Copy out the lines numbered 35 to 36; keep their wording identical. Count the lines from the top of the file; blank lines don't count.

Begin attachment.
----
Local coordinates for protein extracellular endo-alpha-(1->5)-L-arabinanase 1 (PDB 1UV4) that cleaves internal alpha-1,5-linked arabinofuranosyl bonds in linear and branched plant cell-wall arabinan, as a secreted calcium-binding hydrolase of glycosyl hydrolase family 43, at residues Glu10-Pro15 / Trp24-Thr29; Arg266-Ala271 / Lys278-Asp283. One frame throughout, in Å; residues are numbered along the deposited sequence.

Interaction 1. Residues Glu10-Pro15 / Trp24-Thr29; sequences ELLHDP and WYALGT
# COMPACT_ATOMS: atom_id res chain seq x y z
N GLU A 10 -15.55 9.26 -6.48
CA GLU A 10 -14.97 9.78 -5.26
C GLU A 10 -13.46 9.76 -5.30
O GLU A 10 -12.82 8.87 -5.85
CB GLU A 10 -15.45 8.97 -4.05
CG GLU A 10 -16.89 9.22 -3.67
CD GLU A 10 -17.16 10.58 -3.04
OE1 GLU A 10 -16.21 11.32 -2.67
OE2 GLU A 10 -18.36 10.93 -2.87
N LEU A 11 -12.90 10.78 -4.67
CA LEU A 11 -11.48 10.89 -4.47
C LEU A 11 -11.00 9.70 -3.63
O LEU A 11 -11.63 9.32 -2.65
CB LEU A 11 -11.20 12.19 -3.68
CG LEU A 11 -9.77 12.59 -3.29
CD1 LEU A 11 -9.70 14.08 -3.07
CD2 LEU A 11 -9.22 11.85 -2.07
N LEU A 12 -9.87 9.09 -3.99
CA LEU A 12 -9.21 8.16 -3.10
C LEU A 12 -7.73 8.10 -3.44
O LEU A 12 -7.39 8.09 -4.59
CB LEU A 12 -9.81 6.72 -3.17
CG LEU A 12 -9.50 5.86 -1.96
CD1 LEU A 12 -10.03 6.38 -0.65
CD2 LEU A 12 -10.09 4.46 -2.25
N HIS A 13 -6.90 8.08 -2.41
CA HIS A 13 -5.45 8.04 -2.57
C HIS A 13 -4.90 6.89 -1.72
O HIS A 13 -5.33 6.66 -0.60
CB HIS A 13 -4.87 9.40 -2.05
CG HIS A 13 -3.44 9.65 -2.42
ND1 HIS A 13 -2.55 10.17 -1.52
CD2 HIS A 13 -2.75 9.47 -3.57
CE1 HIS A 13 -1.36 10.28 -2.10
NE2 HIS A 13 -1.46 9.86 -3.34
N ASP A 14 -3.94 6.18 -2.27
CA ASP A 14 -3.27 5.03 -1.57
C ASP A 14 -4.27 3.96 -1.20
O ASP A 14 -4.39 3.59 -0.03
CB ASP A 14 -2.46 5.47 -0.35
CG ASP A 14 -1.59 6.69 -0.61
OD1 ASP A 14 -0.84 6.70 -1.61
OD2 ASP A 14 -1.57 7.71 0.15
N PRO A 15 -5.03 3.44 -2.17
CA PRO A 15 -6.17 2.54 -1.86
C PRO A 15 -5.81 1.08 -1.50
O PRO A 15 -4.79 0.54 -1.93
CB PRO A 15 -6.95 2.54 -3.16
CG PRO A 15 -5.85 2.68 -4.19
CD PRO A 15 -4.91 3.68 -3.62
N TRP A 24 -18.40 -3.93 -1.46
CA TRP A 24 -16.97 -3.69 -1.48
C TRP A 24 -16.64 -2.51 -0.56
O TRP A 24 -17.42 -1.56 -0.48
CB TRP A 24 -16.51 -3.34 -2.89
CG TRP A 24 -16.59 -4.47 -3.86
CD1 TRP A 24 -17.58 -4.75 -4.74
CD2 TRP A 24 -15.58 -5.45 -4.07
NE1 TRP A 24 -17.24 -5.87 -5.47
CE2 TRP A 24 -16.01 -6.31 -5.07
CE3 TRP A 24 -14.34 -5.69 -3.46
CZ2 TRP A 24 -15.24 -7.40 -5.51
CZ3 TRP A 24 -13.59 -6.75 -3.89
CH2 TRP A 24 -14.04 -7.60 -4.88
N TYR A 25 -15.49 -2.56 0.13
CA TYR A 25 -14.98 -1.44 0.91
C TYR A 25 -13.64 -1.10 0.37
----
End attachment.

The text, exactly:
ND1 HIS A 13 -2.55 10.17 -1.52
CD2 HIS A 13 -2.75 9.47 -3.57